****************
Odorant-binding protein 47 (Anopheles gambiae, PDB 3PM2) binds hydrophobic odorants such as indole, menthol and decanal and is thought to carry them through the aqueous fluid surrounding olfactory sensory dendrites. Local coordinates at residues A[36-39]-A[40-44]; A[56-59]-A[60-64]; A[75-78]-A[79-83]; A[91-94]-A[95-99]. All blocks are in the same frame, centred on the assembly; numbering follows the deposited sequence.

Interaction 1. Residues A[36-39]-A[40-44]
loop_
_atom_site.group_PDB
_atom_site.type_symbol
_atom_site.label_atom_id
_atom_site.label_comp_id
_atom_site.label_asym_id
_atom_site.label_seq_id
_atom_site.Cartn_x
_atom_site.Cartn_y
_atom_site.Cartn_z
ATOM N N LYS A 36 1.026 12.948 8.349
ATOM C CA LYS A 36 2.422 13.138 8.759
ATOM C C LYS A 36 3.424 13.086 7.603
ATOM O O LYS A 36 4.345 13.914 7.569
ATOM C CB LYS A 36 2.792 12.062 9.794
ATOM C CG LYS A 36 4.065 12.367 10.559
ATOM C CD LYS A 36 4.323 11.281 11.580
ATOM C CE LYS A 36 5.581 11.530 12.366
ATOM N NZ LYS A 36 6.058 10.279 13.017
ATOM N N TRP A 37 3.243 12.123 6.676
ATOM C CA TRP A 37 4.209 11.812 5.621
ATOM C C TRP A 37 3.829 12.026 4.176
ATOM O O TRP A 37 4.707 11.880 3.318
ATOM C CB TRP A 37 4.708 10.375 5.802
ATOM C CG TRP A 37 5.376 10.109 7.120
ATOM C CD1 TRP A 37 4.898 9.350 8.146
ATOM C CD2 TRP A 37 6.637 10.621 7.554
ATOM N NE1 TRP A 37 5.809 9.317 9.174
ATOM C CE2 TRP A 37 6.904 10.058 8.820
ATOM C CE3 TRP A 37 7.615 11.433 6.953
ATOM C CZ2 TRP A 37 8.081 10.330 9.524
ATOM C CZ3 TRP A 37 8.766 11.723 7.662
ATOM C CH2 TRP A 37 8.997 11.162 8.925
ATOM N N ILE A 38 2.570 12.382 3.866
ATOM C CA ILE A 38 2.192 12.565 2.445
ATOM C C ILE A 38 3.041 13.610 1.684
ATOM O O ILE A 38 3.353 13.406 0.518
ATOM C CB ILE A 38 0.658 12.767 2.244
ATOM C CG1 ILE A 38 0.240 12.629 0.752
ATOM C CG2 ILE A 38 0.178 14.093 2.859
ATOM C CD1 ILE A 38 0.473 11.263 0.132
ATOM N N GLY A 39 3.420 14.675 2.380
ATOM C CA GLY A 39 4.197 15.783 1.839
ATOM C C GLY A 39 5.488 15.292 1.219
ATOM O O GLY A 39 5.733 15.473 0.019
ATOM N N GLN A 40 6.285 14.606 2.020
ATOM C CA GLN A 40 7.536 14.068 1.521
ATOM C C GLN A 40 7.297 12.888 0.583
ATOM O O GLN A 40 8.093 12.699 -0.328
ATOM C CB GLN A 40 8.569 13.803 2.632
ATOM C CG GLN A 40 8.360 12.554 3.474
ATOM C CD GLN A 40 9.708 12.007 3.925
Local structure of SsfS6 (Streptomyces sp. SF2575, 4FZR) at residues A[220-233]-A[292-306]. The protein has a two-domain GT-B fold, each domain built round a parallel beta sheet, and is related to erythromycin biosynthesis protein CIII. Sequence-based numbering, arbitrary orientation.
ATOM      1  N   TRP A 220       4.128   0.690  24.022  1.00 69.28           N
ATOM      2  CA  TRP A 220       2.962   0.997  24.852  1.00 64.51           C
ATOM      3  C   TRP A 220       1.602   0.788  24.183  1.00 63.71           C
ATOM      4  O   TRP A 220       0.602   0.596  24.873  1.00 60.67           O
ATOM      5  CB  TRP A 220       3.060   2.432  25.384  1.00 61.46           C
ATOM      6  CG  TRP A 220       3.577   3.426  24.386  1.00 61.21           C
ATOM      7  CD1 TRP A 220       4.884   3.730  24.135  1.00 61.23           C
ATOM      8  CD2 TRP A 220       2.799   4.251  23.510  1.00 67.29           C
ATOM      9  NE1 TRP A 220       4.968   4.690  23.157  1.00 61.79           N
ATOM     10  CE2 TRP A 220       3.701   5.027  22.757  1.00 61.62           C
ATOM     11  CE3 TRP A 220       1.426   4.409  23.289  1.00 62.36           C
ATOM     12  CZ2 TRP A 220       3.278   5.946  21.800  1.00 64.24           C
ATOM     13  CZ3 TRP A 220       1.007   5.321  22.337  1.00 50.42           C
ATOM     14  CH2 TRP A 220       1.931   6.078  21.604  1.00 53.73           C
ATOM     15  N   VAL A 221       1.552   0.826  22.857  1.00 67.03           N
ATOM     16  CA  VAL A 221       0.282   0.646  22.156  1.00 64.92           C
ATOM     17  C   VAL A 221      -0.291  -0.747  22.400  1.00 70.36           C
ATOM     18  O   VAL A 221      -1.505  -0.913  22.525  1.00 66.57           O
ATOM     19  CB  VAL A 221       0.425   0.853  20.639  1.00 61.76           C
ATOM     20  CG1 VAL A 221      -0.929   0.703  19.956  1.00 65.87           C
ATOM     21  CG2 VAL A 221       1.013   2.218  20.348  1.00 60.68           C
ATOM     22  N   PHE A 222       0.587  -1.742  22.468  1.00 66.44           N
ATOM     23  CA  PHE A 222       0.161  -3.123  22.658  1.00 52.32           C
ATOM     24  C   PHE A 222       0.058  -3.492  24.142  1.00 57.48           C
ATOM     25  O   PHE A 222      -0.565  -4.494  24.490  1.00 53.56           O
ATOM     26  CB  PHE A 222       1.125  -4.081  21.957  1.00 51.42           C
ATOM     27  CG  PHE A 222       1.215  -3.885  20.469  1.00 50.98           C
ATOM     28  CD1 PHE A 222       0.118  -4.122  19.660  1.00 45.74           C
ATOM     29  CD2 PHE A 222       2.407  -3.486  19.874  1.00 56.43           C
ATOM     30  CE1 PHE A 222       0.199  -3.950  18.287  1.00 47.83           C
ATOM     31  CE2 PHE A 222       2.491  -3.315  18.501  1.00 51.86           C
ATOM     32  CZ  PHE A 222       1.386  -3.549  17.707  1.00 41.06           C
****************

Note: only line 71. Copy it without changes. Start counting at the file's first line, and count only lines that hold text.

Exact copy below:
ATOM     16  CA  VAL A 221       0.282   0.646  22.156  1.00 64.92           C